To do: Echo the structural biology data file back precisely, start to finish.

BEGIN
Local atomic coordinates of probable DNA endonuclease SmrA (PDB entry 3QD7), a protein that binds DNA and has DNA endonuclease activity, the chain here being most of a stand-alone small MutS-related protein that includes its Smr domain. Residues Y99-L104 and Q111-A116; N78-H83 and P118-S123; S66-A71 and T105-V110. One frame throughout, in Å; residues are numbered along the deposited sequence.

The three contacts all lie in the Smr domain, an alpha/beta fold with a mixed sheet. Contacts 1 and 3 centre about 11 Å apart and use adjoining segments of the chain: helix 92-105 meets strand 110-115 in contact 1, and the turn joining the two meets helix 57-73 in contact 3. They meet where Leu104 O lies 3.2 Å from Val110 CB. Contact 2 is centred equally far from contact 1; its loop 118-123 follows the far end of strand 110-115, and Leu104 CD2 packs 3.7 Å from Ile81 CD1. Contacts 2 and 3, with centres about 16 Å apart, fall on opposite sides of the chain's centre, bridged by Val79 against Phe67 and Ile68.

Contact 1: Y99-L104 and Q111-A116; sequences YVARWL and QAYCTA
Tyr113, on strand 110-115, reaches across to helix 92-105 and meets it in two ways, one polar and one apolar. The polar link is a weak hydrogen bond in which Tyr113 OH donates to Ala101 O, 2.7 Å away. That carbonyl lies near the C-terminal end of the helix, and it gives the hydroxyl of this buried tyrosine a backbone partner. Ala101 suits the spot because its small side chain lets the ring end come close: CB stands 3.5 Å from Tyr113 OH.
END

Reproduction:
Local atomic coordinates of probable DNA endonuclease SmrA (PDB entry 3QD7), a protein that binds DNA and has DNA endonuclease activity, the chain here being most of a stand-alone small MutS-related protein that includes its Smr domain. Residues Y99-L104 and Q111-A116; N78-H83 and P118-S123; S66-A71 and T105-V110. One frame throughout, in Å; residues are numbered along the deposited sequence.

The three contacts all lie in the Smr domain, an alpha/beta fold with a mixed sheet. Contacts 1 and 3 centre about 11 Å apart and use adjoining segments of the chain: helix 92-105 meets strand 110-115 in contact 1, and the turn joining the two meets helix 57-73 in contact 3. They meet where Leu104 O lies 3.2 Å from Val110 CB. Contact 2 is centred equally far from contact 1; its loop 118-123 follows the far end of strand 110-115, and Leu104 CD2 packs 3.7 Å from Ile81 CD1. Contacts 2 and 3, with centres about 16 Å apart, fall on opposite sides of the chain's centre, bridged by Val79 against Phe67 and Ile68.

Contact 1: Y99-L104 and Q111-A116; sequences YVARWL and QAYCTA
Tyr113, on strand 110-115, reaches across to helix 92-105 and meets it in two ways, one polar and one apolar. The polar link is a weak hydrogen bond in which Tyr113 OH donates to Ala101 O, 2.7 Å away. That carbonyl lies near the C-terminal end of the helix, and it gives the hydroxyl of this buried tyrosine a backbone partner. Ala101 suits the spot because its small side chain lets the ring end come close: CB stands 3.5 Å from Tyr113 OH.